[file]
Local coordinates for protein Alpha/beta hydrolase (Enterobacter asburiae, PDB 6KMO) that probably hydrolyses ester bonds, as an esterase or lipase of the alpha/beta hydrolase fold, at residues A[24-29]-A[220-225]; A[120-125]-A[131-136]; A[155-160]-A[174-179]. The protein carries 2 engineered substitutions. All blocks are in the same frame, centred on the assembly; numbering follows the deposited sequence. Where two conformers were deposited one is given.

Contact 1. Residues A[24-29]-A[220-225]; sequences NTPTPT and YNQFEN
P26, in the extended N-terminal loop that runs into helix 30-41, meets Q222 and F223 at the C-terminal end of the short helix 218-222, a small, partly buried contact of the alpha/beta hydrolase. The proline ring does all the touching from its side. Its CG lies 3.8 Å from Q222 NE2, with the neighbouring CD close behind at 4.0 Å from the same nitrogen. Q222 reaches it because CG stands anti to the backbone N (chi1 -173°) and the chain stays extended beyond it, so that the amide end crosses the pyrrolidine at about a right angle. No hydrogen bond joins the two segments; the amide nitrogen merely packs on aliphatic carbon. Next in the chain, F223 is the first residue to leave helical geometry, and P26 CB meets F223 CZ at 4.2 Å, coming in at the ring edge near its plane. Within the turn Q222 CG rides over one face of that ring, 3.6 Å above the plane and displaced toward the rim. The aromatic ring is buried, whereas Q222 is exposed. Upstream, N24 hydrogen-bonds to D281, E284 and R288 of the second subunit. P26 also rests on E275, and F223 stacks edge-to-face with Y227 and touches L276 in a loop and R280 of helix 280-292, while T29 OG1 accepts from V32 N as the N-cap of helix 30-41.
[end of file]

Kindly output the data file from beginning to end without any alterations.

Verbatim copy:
Local coordinates for protein Alpha/beta hydrolase (Enterobacter asburiae, PDB 6KMO) that probably hydrolyses ester bonds, as an esterase or lipase of the alpha/beta hydrolase fold, at residues A[24-29]-A[220-225]; A[120-125]-A[131-136]; A[155-160]-A[174-179]. The protein carries 2 engineered substitutions. All blocks are in the same frame, centred on the assembly; numbering follows the deposited sequence. Where two conformers were deposited one is given.

Contact 1. Residues A[24-29]-A[220-225]; sequences NTPTPT and YNQFEN
P26, in the extended N-terminal loop that runs into helix 30-41, meets Q222 and F223 at the C-terminal end of the short helix 218-222, a small, partly buried contact of the alpha/beta hydrolase. The proline ring does all the touching from its side. Its CG lies 3.8 Å from Q222 NE2, with the neighbouring CD close behind at 4.0 Å from the same nitrogen. Q222 reaches it because CG stands anti to the backbone N (chi1 -173°) and the chain stays extended beyond it, so that the amide end crosses the pyrrolidine at about a right angle. No hydrogen bond joins the two segments; the amide nitrogen merely packs on aliphatic carbon. Next in the chain, F223 is the first residue to leave helical geometry, and P26 CB meets F223 CZ at 4.2 Å, coming in at the ring edge near its plane. Within the turn Q222 CG rides over one face of that ring, 3.6 Å above the plane and displaced toward the rim. The aromatic ring is buried, whereas Q222 is exposed. Upstream, N24 hydrogen-bonds to D281, E284 and R288 of the second subunit. P26 also rests on E275, and F223 stacks edge-to-face with Y227 and touches L276 in a loop and R280 of helix 280-292, while T29 OG1 accepts from V32 N as the N-cap of helix 30-41.